Iraqi Christians cast their ballots with an eye on a hopeful future.

By February 1, 2005

Iraq (MNN)–Historic elections in Iraq saw nearly 72-percent of voters turn out this past weekend to take a hand in shaping the direction of their country.

Iraqi Christians also saw a high turnout with hope the new government would bring security for them. They were choosing a 275-member National Assembly and Baghdad’s provincial council. The results will be known in the next ten days.

Open Doors Ministries’ Jerry Dykstra explains why so many believers braved threats of insurgent violence to cast their ballots. “Christians need to be represented in the new government. Of course, they will be drafting the country’s new Constitution, and they will be electing a President and two vice-presidents in the future. It’s all so important, for Christians, especially, they need a voice. They cannot be marginalized any further.”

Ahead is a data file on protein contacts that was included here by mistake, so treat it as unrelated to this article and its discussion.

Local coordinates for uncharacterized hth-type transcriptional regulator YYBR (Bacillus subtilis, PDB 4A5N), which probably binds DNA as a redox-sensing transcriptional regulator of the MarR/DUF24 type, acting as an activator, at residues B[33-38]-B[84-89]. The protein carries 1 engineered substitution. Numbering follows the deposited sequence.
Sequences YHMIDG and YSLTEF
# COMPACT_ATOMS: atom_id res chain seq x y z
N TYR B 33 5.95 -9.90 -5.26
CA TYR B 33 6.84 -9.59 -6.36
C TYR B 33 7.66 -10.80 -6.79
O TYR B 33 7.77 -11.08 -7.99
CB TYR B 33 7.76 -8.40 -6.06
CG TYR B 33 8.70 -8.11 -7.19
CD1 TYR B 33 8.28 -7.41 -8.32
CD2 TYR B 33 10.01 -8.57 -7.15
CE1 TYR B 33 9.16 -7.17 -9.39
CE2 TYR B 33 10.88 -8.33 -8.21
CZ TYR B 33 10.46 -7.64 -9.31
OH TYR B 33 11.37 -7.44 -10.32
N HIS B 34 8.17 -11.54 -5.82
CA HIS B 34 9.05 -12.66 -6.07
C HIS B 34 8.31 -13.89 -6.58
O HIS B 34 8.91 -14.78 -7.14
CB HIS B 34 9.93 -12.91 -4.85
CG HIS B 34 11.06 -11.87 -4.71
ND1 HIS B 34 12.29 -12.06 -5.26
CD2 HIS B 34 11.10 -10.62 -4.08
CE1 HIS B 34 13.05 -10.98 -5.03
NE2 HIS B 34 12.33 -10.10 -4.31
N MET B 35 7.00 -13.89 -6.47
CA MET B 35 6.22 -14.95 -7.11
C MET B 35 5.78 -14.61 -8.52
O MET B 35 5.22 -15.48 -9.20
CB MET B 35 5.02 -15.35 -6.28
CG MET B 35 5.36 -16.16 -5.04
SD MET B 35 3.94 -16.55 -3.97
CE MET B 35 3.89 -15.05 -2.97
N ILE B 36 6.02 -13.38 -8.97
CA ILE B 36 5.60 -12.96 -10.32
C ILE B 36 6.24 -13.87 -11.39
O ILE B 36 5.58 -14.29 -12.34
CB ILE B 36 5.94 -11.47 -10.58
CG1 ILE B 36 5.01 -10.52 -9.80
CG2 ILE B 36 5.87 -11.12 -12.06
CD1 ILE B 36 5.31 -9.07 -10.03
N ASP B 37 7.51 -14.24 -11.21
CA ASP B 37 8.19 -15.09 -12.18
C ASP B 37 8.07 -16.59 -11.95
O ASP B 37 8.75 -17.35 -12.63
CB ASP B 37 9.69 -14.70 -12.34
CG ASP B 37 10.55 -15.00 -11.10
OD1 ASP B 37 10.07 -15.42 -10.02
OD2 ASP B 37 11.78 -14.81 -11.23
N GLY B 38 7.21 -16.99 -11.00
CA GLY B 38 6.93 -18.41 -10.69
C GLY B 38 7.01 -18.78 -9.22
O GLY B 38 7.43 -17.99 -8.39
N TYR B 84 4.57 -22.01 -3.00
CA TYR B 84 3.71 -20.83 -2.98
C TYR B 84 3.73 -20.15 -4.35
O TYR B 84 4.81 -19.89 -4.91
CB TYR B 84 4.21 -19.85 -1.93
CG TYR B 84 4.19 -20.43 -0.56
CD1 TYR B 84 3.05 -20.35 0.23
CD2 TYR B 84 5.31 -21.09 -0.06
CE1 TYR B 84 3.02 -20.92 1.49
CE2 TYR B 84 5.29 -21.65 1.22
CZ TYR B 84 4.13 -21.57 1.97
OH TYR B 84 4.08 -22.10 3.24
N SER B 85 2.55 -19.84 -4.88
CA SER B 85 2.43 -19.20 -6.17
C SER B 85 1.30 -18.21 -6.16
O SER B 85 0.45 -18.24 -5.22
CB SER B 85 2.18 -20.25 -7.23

Christians make up around three percent of Iraq’s 26 million people. The major Christian groups in Iraq include Chaldean-Assyrians and Armenians.

Iraqi officials estimate that as many as 15,000 Iraqi Christians have left the country since August, when four churches in Baghdad and one in the northern city of Mosul were attacked in a coordinated series of car bombings. The attacks killed 12 people and injured 61 others. But the attempts to intimidate didn’t stop there. Another church was bombed in Baghdad in September. More threats of violence came against the church leaders, including one who was kidnapped in the weeks approaching the election.

The message was clear. But it didn’t stop the Christians from making their voices heard, and uncertain times still lie ahead.

Dykstra says, whatever the outcome, their teams are committed to evangelistic ministry. “We are delivering Bibles and a lot of literature for use. We’ve opened a Christian bookstore, so our ministry continues there. Of course, we’re awaiting the results of what happened and that could [determine] our ministry there.”

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